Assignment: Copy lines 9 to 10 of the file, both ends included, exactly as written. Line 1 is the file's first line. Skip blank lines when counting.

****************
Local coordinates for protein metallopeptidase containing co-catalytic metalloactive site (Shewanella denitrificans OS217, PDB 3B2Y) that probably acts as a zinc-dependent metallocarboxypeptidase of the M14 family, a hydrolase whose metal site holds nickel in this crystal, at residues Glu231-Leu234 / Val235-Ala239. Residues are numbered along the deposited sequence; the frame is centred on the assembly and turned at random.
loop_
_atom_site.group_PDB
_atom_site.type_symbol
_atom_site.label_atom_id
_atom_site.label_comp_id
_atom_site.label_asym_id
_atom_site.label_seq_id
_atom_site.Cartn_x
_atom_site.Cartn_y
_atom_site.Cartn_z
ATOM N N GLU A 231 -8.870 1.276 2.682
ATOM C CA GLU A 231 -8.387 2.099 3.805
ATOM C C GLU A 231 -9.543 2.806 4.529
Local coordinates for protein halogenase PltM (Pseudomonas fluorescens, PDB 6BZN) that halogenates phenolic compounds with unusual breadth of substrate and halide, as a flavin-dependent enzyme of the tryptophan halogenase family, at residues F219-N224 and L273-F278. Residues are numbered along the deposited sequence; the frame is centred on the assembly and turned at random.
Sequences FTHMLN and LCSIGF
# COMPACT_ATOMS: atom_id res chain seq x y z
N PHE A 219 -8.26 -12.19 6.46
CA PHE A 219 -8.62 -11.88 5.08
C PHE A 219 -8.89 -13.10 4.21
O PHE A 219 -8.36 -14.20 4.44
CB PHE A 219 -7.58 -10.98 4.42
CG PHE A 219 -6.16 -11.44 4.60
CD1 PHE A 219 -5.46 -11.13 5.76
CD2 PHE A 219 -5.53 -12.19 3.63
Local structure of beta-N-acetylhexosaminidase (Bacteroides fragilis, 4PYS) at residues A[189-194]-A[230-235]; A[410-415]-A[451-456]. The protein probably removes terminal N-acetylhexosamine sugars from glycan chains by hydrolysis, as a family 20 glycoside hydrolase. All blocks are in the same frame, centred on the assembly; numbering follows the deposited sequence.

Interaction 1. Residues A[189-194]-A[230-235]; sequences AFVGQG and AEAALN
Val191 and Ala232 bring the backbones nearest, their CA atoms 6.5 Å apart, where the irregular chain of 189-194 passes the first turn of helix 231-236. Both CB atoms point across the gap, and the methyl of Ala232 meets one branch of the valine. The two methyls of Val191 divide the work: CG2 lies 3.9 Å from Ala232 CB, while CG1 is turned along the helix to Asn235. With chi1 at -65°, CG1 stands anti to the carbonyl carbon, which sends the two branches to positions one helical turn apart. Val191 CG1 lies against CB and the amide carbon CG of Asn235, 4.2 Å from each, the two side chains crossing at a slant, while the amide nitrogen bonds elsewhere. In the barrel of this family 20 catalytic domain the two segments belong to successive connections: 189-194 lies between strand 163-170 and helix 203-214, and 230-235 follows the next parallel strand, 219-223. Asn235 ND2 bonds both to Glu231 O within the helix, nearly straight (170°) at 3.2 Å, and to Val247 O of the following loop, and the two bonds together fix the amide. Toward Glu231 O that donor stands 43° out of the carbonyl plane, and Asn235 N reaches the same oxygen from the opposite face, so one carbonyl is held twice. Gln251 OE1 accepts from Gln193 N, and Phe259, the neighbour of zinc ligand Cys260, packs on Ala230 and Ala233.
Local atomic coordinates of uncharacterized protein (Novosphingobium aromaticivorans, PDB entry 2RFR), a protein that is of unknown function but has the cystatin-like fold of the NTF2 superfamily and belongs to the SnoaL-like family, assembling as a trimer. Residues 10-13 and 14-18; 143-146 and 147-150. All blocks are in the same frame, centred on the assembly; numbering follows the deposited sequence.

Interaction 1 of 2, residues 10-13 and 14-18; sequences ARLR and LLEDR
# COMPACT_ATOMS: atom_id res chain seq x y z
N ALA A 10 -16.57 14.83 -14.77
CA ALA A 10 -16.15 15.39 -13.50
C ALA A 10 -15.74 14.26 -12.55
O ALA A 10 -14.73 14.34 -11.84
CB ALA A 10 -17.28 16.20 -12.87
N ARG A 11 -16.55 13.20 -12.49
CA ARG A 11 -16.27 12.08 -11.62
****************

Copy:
_atom_site.Cartn_x
_atom_site.Cartn_y